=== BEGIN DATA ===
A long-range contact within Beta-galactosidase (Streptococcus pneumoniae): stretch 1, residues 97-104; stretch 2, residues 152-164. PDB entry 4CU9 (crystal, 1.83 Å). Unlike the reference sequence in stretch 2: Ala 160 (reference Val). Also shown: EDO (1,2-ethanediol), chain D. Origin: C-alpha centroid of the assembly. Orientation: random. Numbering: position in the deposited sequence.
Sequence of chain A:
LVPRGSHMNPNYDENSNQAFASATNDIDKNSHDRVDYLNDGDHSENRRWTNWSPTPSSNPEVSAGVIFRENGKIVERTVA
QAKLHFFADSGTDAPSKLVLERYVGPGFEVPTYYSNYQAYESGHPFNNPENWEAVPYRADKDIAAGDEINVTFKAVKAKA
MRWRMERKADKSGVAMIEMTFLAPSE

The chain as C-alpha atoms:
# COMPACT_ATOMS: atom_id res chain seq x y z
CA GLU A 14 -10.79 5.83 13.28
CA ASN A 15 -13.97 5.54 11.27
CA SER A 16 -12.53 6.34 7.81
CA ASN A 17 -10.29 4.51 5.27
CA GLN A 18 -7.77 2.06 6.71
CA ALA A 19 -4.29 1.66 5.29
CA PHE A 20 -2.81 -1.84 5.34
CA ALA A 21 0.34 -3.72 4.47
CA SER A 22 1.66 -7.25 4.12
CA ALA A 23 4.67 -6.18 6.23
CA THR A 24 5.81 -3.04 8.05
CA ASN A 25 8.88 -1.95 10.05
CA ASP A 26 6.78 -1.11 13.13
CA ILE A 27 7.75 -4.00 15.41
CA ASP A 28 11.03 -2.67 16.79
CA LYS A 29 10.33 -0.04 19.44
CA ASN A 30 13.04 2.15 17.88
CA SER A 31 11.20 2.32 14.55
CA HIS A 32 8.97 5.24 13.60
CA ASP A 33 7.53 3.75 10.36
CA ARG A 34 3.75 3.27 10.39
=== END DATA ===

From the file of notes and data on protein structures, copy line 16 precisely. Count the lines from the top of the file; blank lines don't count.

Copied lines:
CA SER A 22 1.66 -7.25 4.12